By Ilona Kauremszky
Special to

Life and death and then there’s Alex Colville. Considered among Canada’s most celebrated and iconic contemporary artists his passing last year has left an echo in the world that is both familiar and alien and dare I say uniquely Canadian. It’s a world where vast sparse dark landscapes are dotted with lone figures and a place that soberly shows us the dance between life and death.

There’s arguably a gaping hole in the Canadian cultural mosaic now that he is gone but on the other hand gallery goers who visit the Art Gallery of Ontario will see that space filled if only temporarily in the groundbreaking exhibition simply dubbed Alex Colville. One hundred works have been culled from public and private collections with some works seen for the first time in the largest exhibition on this extraordinary artist’s work to date.

Like the painter who portrayed everyday scenes with many of his subjects hinting at the unexpected you too as the visitor could feel hints of an uncertainty when viewing Colville’s evocative work.

Some have described him as a Canadian original.

A post First World War baby born in 1920 in a leafy but industrial Toronto who as an adult shifted to the folksy Maritimes to Wolfville, Nova Scotia went on to climb the artists ladder while defying his contemporaries who Andrew Hunter, the AGO curator of Canadian Art and curator of this exhibition described as playing the art game.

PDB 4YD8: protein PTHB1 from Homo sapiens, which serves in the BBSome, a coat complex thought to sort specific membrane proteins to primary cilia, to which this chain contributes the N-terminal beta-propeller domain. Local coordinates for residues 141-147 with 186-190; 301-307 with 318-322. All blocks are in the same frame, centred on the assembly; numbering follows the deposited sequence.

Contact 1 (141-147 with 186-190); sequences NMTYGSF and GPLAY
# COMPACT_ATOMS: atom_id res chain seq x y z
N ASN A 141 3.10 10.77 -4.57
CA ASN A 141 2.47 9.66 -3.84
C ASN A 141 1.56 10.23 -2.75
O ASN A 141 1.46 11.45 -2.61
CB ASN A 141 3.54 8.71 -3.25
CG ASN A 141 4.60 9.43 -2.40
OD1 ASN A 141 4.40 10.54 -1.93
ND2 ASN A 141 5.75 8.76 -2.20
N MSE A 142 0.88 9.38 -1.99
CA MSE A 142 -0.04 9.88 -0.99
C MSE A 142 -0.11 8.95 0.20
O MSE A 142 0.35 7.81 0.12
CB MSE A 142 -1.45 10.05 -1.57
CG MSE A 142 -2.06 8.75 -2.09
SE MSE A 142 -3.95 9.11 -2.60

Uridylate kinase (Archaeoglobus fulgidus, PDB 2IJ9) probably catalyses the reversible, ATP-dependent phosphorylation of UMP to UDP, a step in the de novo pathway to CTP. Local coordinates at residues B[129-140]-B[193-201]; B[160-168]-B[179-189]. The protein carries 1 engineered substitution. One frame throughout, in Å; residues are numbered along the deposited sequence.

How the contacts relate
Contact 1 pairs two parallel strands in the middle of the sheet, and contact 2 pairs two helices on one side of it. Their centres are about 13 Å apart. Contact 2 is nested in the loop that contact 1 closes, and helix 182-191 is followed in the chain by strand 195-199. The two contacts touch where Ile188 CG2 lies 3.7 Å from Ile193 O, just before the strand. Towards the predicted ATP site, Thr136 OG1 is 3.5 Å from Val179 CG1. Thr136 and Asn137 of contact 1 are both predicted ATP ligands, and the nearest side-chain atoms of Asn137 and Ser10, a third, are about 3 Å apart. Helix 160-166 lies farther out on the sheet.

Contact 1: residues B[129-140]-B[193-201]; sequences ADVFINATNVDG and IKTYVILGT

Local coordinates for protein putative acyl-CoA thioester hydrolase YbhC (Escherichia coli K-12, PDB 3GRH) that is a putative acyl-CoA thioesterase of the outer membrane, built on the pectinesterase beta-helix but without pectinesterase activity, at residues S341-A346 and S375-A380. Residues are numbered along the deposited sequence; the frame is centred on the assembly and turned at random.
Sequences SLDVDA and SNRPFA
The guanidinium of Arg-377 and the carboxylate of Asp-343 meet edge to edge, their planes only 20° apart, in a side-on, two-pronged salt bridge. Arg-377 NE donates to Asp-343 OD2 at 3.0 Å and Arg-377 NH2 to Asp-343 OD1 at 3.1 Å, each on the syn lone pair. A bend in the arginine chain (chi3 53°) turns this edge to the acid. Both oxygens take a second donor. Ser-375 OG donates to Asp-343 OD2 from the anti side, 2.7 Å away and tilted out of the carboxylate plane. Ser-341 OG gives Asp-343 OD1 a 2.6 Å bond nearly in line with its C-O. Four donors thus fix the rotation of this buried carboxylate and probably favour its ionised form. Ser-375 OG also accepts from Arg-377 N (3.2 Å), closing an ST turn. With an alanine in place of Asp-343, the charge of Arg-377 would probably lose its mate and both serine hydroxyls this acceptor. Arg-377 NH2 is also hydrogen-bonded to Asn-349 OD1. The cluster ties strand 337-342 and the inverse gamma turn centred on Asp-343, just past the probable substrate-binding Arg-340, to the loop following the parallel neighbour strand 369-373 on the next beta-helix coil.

“He was a committed artist. He separated himself from the art world, the scene and worked on his art,” he tells me standing at the spot of the show in which a flickering movie clip of that now iconic scene of President John F. Kennedy’s horse, Black Jack, is seen riderless, skittishly moving behind the flag draped coffin as it replays beside Colville’s painting, Church and Horse (1964).

The painting is forever etched as one of Colville’s emblems that testament between man and nature, good versus evil displayed in stark black and white. For years I wondered about this image with the rushing horse. Now thanks to the exhibition the painting has been given a contemporary context. Hunter uses poignant images from a pop culture landscape to expose a hairline crack into Colville’s creative process. It turns out as the show suggests after Colville watched Kennedy’s riderless horse on television he painted this haunting acrylic painting currently on loan from the Montreal Museum of Fine Arts.

The exhibition Alex Colville weaves other video vignettes, some as movie clips or stand alone taped interviews of Canadian personalities such as author Anne-Marie Macdonald discussing Colville’s connection to animals and dogs in particular or film critic Jesse Wente discussing Colville’s influence on filmmakers.

Sound artist Tim Hecker has an eerie recording that reverberates between two rooms. The mix Ann’s Pacific (2014) is of frenetic static with crackly tones like something isn’t quite right as you leave one room dedicated to one of Colville’s favourite subjects, animals, to enter another room devoted to guns and a shower scene that could be a prelude to Hitchcock’s Psycho. See other notable film references from Stanley Kubrick’s The Shining to the Coen Brothers No Country For Old Men. Hunter made a conscious effort to showcase Colville as a contemporary artist as he was, and not to create a memorial exhibition.

“(This is) a show reflecting on his phenomenal legacy, seventy years working as a serious committed artist, a very serious Canadian artist but also someone having a presence internationally,” Hunter says adding, “We approached it thematically around ideas to engage other artists in making work in response to Colville’s work.”